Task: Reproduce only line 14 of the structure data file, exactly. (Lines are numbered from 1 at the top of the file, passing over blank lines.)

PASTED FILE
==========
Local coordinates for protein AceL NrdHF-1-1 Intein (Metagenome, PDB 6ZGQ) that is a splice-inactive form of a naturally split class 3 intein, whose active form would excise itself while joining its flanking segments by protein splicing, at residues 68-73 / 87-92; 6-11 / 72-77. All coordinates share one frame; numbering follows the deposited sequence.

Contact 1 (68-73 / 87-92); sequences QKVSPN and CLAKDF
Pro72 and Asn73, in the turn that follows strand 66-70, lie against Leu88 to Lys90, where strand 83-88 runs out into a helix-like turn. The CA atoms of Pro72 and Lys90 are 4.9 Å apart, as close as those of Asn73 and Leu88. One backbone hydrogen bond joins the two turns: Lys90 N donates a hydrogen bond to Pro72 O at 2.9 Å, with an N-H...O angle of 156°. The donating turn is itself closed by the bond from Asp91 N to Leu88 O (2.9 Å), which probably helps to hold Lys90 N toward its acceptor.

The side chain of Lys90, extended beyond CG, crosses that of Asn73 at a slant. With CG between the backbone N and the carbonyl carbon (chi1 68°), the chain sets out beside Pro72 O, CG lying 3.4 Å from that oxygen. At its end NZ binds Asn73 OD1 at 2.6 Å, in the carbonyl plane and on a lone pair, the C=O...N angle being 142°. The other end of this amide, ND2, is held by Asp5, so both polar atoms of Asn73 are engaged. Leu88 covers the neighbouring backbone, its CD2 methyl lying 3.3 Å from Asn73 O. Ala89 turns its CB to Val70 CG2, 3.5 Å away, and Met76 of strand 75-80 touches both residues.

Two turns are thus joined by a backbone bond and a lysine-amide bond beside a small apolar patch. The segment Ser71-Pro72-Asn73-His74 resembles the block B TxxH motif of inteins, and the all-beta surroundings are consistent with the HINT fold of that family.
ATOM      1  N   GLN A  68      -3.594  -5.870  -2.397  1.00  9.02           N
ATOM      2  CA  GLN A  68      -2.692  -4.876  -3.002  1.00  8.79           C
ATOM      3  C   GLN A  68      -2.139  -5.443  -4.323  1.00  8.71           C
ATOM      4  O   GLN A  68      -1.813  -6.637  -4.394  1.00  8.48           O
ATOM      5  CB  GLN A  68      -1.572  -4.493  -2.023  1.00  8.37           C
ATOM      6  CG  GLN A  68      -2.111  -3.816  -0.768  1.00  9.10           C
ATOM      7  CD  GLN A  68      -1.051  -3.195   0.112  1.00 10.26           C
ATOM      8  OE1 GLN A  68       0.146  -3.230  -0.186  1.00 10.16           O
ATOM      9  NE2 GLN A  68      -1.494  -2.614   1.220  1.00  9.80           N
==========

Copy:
ATOM      9  NE2 GLN A  68      -1.494  -2.614   1.220  1.00  9.80           N